privacy

iPhone TouchID Falls To Well-Known Hack

Apple’s Touch ID may be the new thing when it comes to signing on to your iPhone. But the underlying finger print scanning technology proved vulnerable to a very old-school attack, according to information posted by the German hacking crew The Chaos Computer Club (CCC). The group announced late Saturday that it was able to successfully bypass TouchID with a fake fingerprint, lifted from a glass surface. “This demonstrates – again – that fingerprint biometrics is unsuitable as access control method (sp) and should be avoided,” the group wrote in blog post announcing the compromise. Apple’s Touch ID biometric sign-on was the major new feature in the just-released iPhone 5S (the feature is not offered for the lower-cost 5C, which was also just announced.) The feature makes use of technology Apple acquired in July 2012 with the firm AuthenTec, and its addition to the iPhone line was no surprise. But […]

Podcast: Securing The Internet of Things

Podcast: Play in new window | Download ()Subscribe: Apple Podcasts | Android | Email | Google Podcasts | Stitcher | TuneIn | RSS | https://www.securityledger.com/subscribeOne of the most vexing problems created by the fast-evolving Internet of Things is how to secure the massive trove of data that is transmitted and then stored by smart devices such as automobiles, consumer and household electronics and personal devices. As we’ve seen, private sector firms have been aggressive in leveraging new technology to connect their products to the Internet. But less thought has been given to the security and privacy implications of doing so. Now people are starting to take notice. In recent weeks,  the FTC settled a case with a California firm, TRENDNet over balky home surveillance cameras they sold – cameras that were discovered to be easily discoverable and hackable from the public Internet. But, with so many cooks in the IoT […]

digital spying

Internet of Things Demands New Social Contract To Protect Privacy

Changes brought about by the Internet of Things demands the creation of a whole new social contract to enshrine the right to privacy and prevent the creation of technology-fueled Orwellian surveillance states in which individual privacy protections take a back seat to security and “control.” That, according to an opinion piece penned by the head of the European Commission’s Knowledge Sharing Unit. Gérald Santucci, in an essay written for the web site privacysurgeon.org, argues that technology advances, including the advent of wearable technology and the combination of inexpensive, remote sensors and Big Data analytics threaten to undermine long-held notions like personal privacy and the rights of individuals. The essays says that current approaches to data protection are “largely inadequate” to the task of reigning in the asymmetrical changes wrought by new technology. “Data collection and video surveillance will continue to grow as ubiquitous computing pervades almost all areas of our […]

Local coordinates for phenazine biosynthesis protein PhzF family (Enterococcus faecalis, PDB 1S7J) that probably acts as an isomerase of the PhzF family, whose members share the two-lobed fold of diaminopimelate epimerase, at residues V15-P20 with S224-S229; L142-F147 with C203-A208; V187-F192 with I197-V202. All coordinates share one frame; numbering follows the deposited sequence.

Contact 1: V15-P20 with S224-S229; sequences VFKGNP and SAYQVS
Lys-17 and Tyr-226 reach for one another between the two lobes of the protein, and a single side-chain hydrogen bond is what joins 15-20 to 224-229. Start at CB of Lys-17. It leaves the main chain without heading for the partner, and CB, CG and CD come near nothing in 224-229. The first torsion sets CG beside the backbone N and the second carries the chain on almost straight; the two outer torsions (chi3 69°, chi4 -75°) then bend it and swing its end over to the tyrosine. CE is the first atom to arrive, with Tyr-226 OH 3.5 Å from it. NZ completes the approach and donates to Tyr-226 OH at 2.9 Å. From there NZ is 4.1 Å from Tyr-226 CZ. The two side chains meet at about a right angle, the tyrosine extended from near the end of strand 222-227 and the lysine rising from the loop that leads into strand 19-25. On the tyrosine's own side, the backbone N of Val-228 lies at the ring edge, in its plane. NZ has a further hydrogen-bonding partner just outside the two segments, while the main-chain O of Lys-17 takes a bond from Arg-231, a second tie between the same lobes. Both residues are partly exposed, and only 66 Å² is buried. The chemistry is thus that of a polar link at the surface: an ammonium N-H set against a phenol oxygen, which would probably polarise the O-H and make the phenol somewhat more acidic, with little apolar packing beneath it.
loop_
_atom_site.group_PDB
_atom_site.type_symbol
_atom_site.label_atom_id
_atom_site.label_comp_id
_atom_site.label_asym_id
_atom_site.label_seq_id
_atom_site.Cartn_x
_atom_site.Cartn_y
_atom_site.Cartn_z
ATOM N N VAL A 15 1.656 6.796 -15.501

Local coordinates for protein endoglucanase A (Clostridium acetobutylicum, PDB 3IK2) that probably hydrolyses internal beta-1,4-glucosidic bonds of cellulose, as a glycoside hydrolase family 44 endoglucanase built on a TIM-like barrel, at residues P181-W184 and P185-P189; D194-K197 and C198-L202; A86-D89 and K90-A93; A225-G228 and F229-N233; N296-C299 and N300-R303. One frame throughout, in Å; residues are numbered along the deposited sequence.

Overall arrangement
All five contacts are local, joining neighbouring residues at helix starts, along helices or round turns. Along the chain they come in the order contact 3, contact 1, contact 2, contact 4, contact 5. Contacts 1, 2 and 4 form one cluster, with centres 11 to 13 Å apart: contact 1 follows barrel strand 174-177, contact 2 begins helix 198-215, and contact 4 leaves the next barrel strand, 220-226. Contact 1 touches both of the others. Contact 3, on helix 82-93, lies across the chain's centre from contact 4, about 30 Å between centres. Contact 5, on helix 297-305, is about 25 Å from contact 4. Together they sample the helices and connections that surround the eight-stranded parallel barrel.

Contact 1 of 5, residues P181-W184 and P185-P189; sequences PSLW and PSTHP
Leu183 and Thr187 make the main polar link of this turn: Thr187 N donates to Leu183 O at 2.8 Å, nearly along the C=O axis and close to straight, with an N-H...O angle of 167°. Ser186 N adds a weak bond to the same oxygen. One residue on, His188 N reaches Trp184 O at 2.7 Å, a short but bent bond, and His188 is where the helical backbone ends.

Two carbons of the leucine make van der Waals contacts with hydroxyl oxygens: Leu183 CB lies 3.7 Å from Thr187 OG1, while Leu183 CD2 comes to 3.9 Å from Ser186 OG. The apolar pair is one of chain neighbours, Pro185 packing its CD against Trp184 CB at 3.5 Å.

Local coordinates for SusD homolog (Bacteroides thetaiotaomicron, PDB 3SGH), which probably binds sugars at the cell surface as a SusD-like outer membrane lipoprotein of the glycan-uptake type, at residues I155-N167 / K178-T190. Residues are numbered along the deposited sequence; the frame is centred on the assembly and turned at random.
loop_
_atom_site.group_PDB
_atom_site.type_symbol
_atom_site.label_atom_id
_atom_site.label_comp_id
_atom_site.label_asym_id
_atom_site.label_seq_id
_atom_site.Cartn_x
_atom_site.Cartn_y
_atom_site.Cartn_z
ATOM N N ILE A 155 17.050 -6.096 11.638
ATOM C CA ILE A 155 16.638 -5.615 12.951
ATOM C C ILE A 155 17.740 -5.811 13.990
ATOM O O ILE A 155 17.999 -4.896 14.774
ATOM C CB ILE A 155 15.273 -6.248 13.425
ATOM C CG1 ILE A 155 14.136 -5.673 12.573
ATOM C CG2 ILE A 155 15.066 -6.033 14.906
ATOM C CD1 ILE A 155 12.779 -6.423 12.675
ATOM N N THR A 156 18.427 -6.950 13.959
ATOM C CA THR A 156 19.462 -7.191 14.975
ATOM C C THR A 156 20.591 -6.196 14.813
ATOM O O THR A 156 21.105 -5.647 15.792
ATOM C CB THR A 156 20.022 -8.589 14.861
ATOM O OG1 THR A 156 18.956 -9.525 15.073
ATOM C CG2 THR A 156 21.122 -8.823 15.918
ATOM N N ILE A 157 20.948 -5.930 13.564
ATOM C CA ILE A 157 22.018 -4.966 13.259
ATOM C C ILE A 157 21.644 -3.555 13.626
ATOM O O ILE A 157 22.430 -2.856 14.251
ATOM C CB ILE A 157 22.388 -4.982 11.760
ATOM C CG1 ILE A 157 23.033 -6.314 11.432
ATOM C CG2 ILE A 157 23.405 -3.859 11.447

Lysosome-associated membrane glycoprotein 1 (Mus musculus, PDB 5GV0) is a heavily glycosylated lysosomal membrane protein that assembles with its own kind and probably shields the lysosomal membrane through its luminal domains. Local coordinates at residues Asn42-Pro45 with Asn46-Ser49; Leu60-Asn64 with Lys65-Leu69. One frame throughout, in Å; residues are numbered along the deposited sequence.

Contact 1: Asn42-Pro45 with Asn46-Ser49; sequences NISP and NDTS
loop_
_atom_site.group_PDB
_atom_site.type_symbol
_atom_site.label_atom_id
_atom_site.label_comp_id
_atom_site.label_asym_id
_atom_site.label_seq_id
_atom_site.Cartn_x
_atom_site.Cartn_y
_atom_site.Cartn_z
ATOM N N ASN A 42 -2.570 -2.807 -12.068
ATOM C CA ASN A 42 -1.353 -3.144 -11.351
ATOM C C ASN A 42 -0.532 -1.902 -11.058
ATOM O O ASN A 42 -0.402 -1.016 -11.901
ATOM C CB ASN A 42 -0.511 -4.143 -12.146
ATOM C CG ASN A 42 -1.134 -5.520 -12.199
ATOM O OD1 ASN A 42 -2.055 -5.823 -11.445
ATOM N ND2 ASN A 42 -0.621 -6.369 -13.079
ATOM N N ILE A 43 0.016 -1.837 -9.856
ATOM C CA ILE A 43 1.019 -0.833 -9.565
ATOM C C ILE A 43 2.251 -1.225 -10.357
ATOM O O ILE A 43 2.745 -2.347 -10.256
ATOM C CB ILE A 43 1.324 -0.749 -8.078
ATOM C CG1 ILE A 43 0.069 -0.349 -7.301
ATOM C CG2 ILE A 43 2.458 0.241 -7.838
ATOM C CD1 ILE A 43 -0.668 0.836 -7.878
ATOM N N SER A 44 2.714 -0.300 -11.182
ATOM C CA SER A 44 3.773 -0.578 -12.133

iPhone’s Touch ID Gives A Big Boost To Biometrics

Apple Corp. introduced the latest versions of its iPhone mobile phone yesterday to great fanfare, though the fever pitch that was common during the reign of Steve Jobs was noticeably absent. There were a flurry of articles and opinion pieces like this one, wondering whether Apple had lost its mojo, were common. And it goes without saying that if the headline is wondering whether you’ve lost your mojo, then you most certainly have. Still, Apple didn’t disappoint with its iPhone and iOS updates, particularly in the security arena. Indeed, the long-rumored addition of a finger print reader may have been the most prominent new feature in an update where the most prominent changes (a faster, 64-bit processor, higher resolution camera, etc. ) were transparent to the user. So what do you need to know about the new iPhone and its biometric authentication feature? And how will the new iPhone 5S […]

BitSight: A Equifax For Security Risk?

I’ve opined in these pages and elsewhere that one of the big problems in the IT security space is the absence of actionable data. After all, problems like denial of service attacks, network compromises and inadvertent data leaks are all just risks that organizations and individuals must grapple with in our increasingly wired world. True – they’re new kinds of risks, but otherwise they’re not fundamentally different from problems like auto accidents, property crime or illness – things  that we do a good job accounting for. The difference, as I see it, is an absence of accepted and independent means of assessing the relative security posture of any organization. IT security is still so much dark magic: we rely on organizations to tell us about how secure they are. Organizations, in turn, rely on a complex and patchy network of security monitoring and detection tools, then try to read the […]